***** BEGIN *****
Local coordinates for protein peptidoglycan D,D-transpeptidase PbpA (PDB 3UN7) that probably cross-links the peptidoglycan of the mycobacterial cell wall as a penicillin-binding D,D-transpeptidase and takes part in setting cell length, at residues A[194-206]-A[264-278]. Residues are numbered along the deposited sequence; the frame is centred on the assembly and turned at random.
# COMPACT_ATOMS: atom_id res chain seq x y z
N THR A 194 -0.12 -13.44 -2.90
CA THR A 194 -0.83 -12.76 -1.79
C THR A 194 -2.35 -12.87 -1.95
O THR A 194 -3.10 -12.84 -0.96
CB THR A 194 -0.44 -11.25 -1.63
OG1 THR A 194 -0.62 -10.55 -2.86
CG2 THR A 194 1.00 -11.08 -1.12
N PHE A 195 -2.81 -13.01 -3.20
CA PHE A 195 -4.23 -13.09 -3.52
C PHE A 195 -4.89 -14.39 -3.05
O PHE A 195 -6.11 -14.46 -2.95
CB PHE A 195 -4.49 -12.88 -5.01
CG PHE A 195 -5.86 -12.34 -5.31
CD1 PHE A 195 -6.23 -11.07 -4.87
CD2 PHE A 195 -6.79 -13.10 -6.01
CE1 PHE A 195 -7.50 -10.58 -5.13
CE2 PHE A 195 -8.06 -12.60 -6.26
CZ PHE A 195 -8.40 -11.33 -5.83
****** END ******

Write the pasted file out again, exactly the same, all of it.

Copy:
Local coordinates for protein peptidoglycan D,D-transpeptidase PbpA (PDB 3UN7) that probably cross-links the peptidoglycan of the mycobacterial cell wall as a penicillin-binding D,D-transpeptidase and takes part in setting cell length, at residues A[194-206]-A[264-278]. Residues are numbered along the deposited sequence; the frame is centred on the assembly and turned at random.
# COMPACT_ATOMS: atom_id res chain seq x y z
N THR A 194 -0.12 -13.44 -2.90
CA THR A 194 -0.83 -12.76 -1.79
C THR A 194 -2.35 -12.87 -1.95
O THR A 194 -3.10 -12.84 -0.96
CB THR A 194 -0.44 -11.25 -1.63
OG1 THR A 194 -0.62 -10.55 -2.86
CG2 THR A 194 1.00 -11.08 -1.12
N PHE A 195 -2.81 -13.01 -3.20
CA PHE A 195 -4.23 -13.09 -3.52
C PHE A 195 -4.89 -14.39 -3.05
O PHE A 195 -6.11 -14.46 -2.95
CB PHE A 195 -4.49 -12.88 -5.01
CG PHE A 195 -5.86 -12.34 -5.31
CD1 PHE A 195 -6.23 -11.07 -4.87
CD2 PHE A 195 -6.79 -13.10 -6.01
CE1 PHE A 195 -7.50 -10.58 -5.13
CE2 PHE A 195 -8.06 -12.60 -6.26
CZ PHE A 195 -8.40 -11.33 -5.83